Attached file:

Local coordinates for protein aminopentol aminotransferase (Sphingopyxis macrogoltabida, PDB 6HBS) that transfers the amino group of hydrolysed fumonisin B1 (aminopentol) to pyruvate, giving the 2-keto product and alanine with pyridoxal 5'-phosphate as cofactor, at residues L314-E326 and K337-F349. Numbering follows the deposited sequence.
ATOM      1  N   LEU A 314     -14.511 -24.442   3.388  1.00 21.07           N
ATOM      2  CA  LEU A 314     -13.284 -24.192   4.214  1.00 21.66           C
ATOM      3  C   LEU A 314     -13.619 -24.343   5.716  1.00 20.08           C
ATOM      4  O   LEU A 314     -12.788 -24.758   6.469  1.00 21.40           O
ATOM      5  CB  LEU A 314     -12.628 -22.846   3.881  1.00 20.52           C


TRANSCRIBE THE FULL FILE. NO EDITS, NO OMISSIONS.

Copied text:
Local coordinates for protein aminopentol aminotransferase (Sphingopyxis macrogoltabida, PDB 6HBS) that transfers the amino group of hydrolysed fumonisin B1 (aminopentol) to pyruvate, giving the 2-keto product and alanine with pyridoxal 5'-phosphate as cofactor, at residues L314-E326 and K337-F349. Numbering follows the deposited sequence.
ATOM      1  N   LEU A 314     -14.511 -24.442   3.388  1.00 21.07           N
ATOM      2  CA  LEU A 314     -13.284 -24.192   4.214  1.00 21.66           C
ATOM      3  C   LEU A 314     -13.619 -24.343   5.716  1.00 20.08           C
ATOM      4  O   LEU A 314     -12.788 -24.758   6.469  1.00 21.40           O
ATOM      5  CB  LEU A 314     -12.628 -22.846   3.881  1.00 20.52           C